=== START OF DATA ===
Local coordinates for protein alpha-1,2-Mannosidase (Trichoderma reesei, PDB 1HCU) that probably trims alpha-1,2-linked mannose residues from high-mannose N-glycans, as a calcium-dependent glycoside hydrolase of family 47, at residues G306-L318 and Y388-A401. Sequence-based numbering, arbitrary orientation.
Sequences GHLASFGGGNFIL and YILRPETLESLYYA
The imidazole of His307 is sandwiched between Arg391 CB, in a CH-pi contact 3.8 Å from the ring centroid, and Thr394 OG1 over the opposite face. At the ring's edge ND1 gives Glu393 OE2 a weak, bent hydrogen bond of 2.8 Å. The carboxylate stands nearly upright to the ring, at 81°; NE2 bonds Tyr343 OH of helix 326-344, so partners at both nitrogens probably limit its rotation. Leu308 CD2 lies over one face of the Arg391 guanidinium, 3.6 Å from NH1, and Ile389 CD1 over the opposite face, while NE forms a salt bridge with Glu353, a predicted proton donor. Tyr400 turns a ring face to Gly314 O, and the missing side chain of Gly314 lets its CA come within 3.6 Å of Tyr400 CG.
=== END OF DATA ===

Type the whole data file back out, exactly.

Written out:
Local coordinates for protein alpha-1,2-Mannosidase (Trichoderma reesei, PDB 1HCU) that probably trims alpha-1,2-linked mannose residues from high-mannose N-glycans, as a calcium-dependent glycoside hydrolase of family 47, at residues G306-L318 and Y388-A401. Sequence-based numbering, arbitrary orientation.
Sequences GHLASFGGGNFIL and YILRPETLESLYYA
The imidazole of His307 is sandwiched between Arg391 CB, in a CH-pi contact 3.8 Å from the ring centroid, and Thr394 OG1 over the opposite face. At the ring's edge ND1 gives Glu393 OE2 a weak, bent hydrogen bond of 2.8 Å. The carboxylate stands nearly upright to the ring, at 81°; NE2 bonds Tyr343 OH of helix 326-344, so partners at both nitrogens probably limit its rotation. Leu308 CD2 lies over one face of the Arg391 guanidinium, 3.6 Å from NH1, and Ile389 CD1 over the opposite face, while NE forms a salt bridge with Glu353, a predicted proton donor. Tyr400 turns a ring face to Gly314 O, and the missing side chain of Gly314 lets its CA come within 3.6 Å of Tyr400 CG.